For further help and advise, please contact the Library Research & Scholarly Publications Team by email: email@example.com or on ext: 657568
Most staff will already be aware of the Research Excellence Framework (REF), which is a system for assessing the quality of research outputs in UK Universities which affects future research funding.
To be eligible for the next REF, staff will have to meet open access requirements. These must be met at the time papers are accepted for publication - making your papers open access retrospectively during the REF selection process, will not meet the open access requirements. These requirements will apply to all universities in the UK.
The REF Guidance on Submissions document sets out the guidelines, which are summarised below.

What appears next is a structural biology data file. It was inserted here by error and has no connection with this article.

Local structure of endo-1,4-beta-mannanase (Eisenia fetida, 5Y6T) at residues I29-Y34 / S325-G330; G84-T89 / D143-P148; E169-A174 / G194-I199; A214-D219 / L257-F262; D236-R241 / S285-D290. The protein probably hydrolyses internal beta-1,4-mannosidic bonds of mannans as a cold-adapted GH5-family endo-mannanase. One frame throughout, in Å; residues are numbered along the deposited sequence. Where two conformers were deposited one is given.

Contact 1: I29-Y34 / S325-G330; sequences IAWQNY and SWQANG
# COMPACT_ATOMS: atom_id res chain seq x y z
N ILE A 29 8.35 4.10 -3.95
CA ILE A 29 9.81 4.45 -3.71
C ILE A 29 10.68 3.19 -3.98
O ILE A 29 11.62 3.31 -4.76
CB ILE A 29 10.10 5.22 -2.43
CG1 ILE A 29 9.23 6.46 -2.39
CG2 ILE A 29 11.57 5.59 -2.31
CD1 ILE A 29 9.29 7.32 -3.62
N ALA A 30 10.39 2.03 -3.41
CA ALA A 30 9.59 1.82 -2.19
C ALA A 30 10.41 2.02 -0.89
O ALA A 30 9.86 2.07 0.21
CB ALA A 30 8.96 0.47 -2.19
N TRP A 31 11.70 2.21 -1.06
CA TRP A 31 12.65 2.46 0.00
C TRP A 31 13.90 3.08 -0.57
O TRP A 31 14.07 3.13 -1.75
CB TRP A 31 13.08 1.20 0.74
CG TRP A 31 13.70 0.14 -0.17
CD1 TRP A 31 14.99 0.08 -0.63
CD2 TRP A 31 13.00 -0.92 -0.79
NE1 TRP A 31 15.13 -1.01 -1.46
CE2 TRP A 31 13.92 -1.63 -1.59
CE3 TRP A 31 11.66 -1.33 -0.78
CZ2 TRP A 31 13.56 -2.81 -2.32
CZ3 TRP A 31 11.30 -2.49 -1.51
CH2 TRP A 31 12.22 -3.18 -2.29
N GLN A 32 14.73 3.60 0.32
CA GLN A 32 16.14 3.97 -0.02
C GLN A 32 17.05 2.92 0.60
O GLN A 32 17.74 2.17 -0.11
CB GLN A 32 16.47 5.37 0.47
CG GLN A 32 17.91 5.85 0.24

The accepted manuscript needs to be deposited to Pure, acting as our institutional repository system, within three months of acceptance.
The accepted manuscript should be the version which has undergone peer review and reflects changes resulting from peer review, and which has received final confirmation that it has been accepted for publication. Please note that 'provisionally accepted' manuscripts where changes have been required don't satisfy this criteria. Please see the Version Types document for help in visualising where the accepted manuscript sits within the publication cycle.
The deposited version can be replaced with an updated manuscript if there are late editorial changes not related to peer review or the academic content of the work. The final Version of Record can also be later added if the publisher permits this to be shared.